In contrast with the finding that antagonistic interactions tended to impact on different cellular processes, the team found that synergies often occurred between drugs that targeted the same cellular processes, across all of the three bacterial species. They suggest that while synergism can result when two different drugs attack different parts of the same cellular process, it may also result when the combination impacts, this time positively, on intracellular drug concentrations.

Interestingly, about 80% of the drug–drug interactions were highly conserved within species, yet 13% to 32% were strain specific. And 70% of interactions occurred in only one species, with just 5% occurring showing conservation across all three species, despite the fact that the three bacterial species chosen are relatively closely related. This finding suggests that it may be possible to develop drug combinations that act on specific species, the authors suggest. “Such specificities can be beneficial for creating narrow-spectrum therapies with low collateral damage, by using synergies that are specific to pathogens and antagonisms that are specific to abundant commensals.”

The researchers then tested pairs of drugs that had demonstrated seven of the strongest and most conserved synergistic interactions, against six MDR isolates from human patients. The drug combinations comprised antibiotics, human-targeted drugs, or food additives. Encouragingly, all seven combinations acted synergistically in most of the strains tested, and in some cases combinations of food additives and antibiotics were effective against clinical isolates, even when the additive has no antibacterial activity on its own. “This synergy underlines the importance of exploring the role of food additives in combinatorial therapies,” the authors write.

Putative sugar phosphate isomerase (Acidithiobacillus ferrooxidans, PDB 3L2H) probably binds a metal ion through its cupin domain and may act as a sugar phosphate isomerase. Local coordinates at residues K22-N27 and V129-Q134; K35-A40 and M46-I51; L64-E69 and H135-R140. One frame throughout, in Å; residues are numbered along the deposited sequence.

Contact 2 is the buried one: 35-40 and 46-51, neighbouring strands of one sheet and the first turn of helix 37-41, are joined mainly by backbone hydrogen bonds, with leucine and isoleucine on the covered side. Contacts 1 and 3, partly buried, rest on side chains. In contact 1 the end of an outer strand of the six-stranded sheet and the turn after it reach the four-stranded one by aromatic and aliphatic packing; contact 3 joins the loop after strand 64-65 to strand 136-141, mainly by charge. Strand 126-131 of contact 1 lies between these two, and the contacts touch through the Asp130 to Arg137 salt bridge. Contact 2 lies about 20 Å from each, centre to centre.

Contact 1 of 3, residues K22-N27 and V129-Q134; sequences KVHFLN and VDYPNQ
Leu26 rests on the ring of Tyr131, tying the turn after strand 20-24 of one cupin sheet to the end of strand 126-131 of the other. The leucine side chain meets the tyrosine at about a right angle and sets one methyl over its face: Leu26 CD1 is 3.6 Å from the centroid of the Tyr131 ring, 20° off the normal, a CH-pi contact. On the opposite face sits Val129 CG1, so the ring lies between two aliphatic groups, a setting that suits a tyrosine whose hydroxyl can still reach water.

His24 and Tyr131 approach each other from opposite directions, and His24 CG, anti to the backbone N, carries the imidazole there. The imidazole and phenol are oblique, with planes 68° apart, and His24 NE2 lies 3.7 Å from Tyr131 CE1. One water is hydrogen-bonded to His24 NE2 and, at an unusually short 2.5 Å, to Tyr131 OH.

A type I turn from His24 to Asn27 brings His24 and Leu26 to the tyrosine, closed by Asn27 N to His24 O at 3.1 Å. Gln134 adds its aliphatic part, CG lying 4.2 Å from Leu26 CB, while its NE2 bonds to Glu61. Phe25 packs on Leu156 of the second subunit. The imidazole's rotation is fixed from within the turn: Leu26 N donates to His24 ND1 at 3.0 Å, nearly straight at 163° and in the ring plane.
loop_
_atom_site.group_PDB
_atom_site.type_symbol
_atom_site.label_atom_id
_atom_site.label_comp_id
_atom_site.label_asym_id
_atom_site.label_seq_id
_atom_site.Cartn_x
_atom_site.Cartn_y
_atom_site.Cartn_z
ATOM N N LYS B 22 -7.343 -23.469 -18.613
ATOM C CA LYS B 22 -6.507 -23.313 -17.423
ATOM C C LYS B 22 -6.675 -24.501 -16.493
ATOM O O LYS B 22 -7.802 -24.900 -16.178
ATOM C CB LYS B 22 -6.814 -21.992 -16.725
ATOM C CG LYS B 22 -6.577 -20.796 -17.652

The strongest synergistic pairing against clinical MDR isolates was that of vanillin, a food additive that gives vanilla its characteristic flavor, and spectinomycin, an antibiotic that has historically been used to treat gonorrhea, but which is now only rarely used because of widespread resistance. “Of the combinations tested, this was one of the most effective and promising synergies we identified,” says Ana Rita Brochado, Ph.D., first author on the paper and research scientist at EMBL. Subsequent tests confirmed that vanillin boosted the antibacterial effect of spectinomycin against E. coli MDR isolates, but antagonized many other drugs, including other antibiotics in the same class as spectinomycin.

While the obvious focus is on identifying combinations that boost the effects of antibiotics, in some instances, dampening antibiotic effects can also be beneficial, Dr. Typas suggests. “Antibiotics can lead to collateral damage and side effects because they target healthy bacteria as well. But the effects of these drug combinations are highly selective, and often only affect a few bacterial species. In the future, we could use drug combinations to selectively prevent the harmful effects of antibiotics on healthy bacteria. This would also decrease antibiotic resistance development, as healthy bacteria would not be put under pressure to evolve antibiotic resistance, which can later be transferred to dangerous bacteria.”

The authors acknowledge that further preclinical studies in different species will be required before it is possible to think about translating the findings into the clinic. Even so, they point out, the large scale of the study provided new insights into the general principles behind drug–drug interactions, which could help the more rational selection of drug pairs in the future. The findings could also offer a basis for carrying similar screens in other microbes. “Some of the principles that we have identified probably go beyond anti-infectives and microbes.”